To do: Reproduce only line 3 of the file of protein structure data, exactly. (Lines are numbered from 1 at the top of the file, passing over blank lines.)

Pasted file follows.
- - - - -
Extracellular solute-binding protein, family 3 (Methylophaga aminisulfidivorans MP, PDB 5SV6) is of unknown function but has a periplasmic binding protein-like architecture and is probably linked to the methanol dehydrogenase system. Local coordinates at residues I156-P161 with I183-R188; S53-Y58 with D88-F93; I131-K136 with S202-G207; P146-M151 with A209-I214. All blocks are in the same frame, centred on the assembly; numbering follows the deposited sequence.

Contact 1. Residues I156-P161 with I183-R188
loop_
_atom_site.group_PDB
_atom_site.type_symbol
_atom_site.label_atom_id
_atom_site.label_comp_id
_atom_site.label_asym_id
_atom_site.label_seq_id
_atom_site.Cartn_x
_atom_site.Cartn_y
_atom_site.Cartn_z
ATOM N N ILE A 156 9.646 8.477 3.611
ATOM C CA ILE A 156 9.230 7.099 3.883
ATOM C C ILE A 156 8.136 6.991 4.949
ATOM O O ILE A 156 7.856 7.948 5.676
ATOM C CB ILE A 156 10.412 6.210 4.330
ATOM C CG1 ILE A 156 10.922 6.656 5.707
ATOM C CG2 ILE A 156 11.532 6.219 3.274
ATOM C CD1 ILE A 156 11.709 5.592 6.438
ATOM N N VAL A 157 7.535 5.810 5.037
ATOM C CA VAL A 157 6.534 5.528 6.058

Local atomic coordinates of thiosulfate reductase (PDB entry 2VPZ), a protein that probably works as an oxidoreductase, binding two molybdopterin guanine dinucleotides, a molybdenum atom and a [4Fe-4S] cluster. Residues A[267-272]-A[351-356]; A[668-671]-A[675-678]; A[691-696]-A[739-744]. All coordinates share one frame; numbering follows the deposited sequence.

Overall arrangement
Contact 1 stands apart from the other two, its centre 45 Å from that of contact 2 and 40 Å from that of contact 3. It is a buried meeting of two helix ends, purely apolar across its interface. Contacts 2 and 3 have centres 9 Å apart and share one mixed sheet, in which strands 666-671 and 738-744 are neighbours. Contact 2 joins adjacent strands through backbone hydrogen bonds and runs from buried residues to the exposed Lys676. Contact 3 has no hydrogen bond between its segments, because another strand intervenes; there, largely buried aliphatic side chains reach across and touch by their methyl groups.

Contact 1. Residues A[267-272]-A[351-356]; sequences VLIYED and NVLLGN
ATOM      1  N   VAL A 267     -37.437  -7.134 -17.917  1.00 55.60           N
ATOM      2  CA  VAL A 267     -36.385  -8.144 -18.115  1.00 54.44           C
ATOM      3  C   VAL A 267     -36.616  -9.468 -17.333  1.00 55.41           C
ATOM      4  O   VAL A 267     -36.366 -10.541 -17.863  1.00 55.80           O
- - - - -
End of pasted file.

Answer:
loop_